A parade of stars, nostalgia and hits at JAS Labor Day
When Jazz Aspen Snowmass’s Labor Day festival took off in the new millennium, it was top-tier Baby Boomer acts who powered it to prominence — Bob Dylan (2002) and Tom Petty (2003) and Steve Miller Band (2004). Those days are in the past.
Weezer’s crowd-pleasing, nostalgia-driven opening night headlining set at the 2019 edition of the festival marked an early indication of a generational shift toward the new oldies and an age of nostalgia for ’90s kids. Fans who loved early Weezer in adolescence — now in their 30s or 40s — found out Aug. 30 that their music now may be the nostalgia-based bread and butter of Aspen’s biggest pop music festival.
The weekend festival, boosted by the best weather the festival has seen in years and a blue-chip lineup, brought capacity crowds to Snowmass Town Park. It closed Sept. 1 with an evening hit parade from a still-ageless Sting and boasted crowd-pleaser from John Mayer on Aug. 31, along with well-received down-the-bill performances by rising R&B singer H.E.R., country star Luke Combs and rock band Portugal. The Man.
WEEZER LOOKS BACK
Led by singer and guitarist Rivers Cuomo, Weezer is making a case to be both the best Weezer they can be in 2019 and America’s best cover band.
The foursome has enough pop hits and rock anthems of their own to keep a festival crowd singing and woo-hooing and say-it-ain’t-so-ing along all night. But the band isn’t content with that these days, as it is leaning into its new status as both the great ’90s heritage act and the jukebox tribute band of the moment, layering nostalgia upon nostalgia for the masses in their 75-minute performance.
Playing to a buoyant crowd, the band played six out of the 10 songs from their self-titled debut “Blue Album” from 1994, opening with “Buddy Holly” and “Surf Wax America” to set the fan-friendly tone. (They actually played “Buddy Holly” twice — beginning the encore with a four-man barbershop quartet rendition that quieted the crowd to a hush.)
With few exceptions, they played the old stuff note-perfect from the recorded versions this crowd knew well, with details matching down to samples of the recorded background party conversations on “Undone (The Sweater Song).” Weezer didn’t show up to jam or mess around or hawk the new stuff (they didn’t play anything off their new album of originals).
Weezer gave the people what they wanted, which has been working for them lately. The cover songs — inspired by an online fan campaign for a Weezer version of Toto’s “Africa,” the centerpiece of a 2019 all-covers album — are downright irresistible in a live setting like Jazz Aspen. The first notes of “Africa” sent seemingly every cellphone camera in the crowd skyward. Additional covers included a mash-up of the Turtles’ “Happy Together” and Green Day’s “Longview,” Tears for Fears’ “Everybody Wants to Rule the World,” A-ha’s “Take on Me” and TLC’s “No Scrubs.”
Cuomo delivered his stage banter and rock star theatrics with the hint of irony that’s always been in Weezer’s DNA, as when he called out with a smirk early on: “Yo, Aspen! You ready for some Weezer rock?” But these cover songs were delivered with utmost sincerity (and the awesome soar of Weezer guitar). These covers are fun, which has also always a Weezer staple.
The most interesting of the covers, musically, ended up being “No Scrubs,” because the band had to come up with its own rock arrangements for the R&B track and because Cuomo charmingly rapped Chilli’s cocksure verses.
Portugal. The Man singer/guitarist John Gourley, in his band’s hard-charging festival-opening set earlier Friday, praised Weezer lavishly for its mastery of writing bridges, calling them “the best bridges of all time.”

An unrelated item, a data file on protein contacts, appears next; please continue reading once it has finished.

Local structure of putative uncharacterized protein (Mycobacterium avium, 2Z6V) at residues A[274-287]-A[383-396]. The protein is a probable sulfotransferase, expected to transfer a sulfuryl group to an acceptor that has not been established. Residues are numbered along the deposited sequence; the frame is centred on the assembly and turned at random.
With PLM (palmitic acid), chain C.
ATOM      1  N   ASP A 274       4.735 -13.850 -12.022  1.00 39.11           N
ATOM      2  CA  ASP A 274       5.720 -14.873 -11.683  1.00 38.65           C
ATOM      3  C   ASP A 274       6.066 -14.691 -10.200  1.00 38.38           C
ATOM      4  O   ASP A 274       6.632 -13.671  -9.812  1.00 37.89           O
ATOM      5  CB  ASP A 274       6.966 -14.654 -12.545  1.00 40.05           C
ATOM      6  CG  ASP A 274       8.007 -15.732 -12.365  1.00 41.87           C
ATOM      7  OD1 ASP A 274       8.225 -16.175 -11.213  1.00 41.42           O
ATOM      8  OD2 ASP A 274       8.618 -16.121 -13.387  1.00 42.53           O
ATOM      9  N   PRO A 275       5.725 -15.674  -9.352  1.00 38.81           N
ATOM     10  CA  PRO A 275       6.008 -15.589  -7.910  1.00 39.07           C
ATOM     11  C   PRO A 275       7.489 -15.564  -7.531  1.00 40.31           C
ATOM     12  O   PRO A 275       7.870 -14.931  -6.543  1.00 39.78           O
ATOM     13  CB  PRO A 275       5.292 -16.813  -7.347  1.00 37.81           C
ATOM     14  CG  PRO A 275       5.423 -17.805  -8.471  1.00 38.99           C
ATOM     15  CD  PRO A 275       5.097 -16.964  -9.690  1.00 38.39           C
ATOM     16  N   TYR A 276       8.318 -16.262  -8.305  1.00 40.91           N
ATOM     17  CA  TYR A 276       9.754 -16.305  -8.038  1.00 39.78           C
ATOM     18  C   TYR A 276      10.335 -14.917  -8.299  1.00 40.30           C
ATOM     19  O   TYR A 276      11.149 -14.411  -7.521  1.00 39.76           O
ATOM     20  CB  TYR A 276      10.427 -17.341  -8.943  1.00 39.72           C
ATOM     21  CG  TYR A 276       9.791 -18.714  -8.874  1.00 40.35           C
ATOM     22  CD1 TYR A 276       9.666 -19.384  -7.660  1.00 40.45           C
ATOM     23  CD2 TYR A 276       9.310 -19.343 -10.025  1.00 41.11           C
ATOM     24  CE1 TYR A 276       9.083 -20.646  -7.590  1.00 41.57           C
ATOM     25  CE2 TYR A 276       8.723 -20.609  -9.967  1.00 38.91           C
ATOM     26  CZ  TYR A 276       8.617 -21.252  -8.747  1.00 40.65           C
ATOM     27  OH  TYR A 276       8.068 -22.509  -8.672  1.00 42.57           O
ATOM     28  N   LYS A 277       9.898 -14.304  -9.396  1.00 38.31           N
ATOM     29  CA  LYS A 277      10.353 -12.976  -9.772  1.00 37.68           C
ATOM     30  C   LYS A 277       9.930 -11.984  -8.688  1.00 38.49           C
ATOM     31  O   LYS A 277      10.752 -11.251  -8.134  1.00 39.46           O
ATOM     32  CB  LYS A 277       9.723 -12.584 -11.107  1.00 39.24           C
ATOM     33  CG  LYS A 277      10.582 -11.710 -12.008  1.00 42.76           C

So, it made sense that a climax of Weezer’s set came during “My Name is Jonas,” when Cuomo, bassist Scott Shriner and guitarist Brian Bell posed in rock star formation at center-stage during, yes, the bridge before the final chorus.
For their part, Portugal. The Man — the indie rock stalwarts who have been thrust into pop stardom by the runaway hit “Feel It Still” — opened the festival with a 90-minute set that may have been a shock to casual listeners expecting a dance pop show in the mode of “Feel It Still.” The band kept the guitars up front, a fact they underscored in the running commentary they displayed on the screen behind them (at one point it read, “That’s right, kids. No computers up here. Just live instruments.”) and incorporated more than a little thrash metal into the live versions, along with playful doses of Rolling Stones, Pink Floyd and a set-closing “Hey Jude.”
STING’S ASPEN DEBUT
Early in his 95-minute set, Sting admitted with a smirk that he was an “Aspen virgin.” Yes, the legendary frontman for The Police waited until four decades into his reign of pop stardom to come to Aspen, but he delivered what the fans came for Sept. 1, closing the festival with a hit parade for a lively sold-out audience.
Opening with “Message in a Bottle,” “If I Ever Lose My Faith in You” and “Englishman in New York,” the performance was tight as a drum, honed in an ongoing world tour showcasing his biggest songs both from The Police and his solo career — the greatest hits he recently re-arranged and re-recorded for the 2019 album “My Songs.”
Sting is a remarkably well-preserved 67 years old and wears it well, proudly sporting a tight black t-shirt with cutoff sleeves that exposed his distractingly defined arm muscles. Energetic and engaged, he urged crowd participation throughout with built-in call-and-response passages, hand-claps and a bit of jazz hands. His voice is still a robust instrument, too. Though he occasionally leaned on his backup singers and talked through some lyrics, he hit the higher notes when he reached for them, including that iconic whine in the chorus of “Roxanne.”
He performed with a four-piece band, two singers and a harmonica player, but it was Sting’s show, tirelessly leading the action of center-stage and tapping his battered vintage 1957 bass guitar up through a set-closing run through “Walking on the Moon,” “So Lonely,” “Desert Rose,” “Roxanne” and “Every Breath You Take.”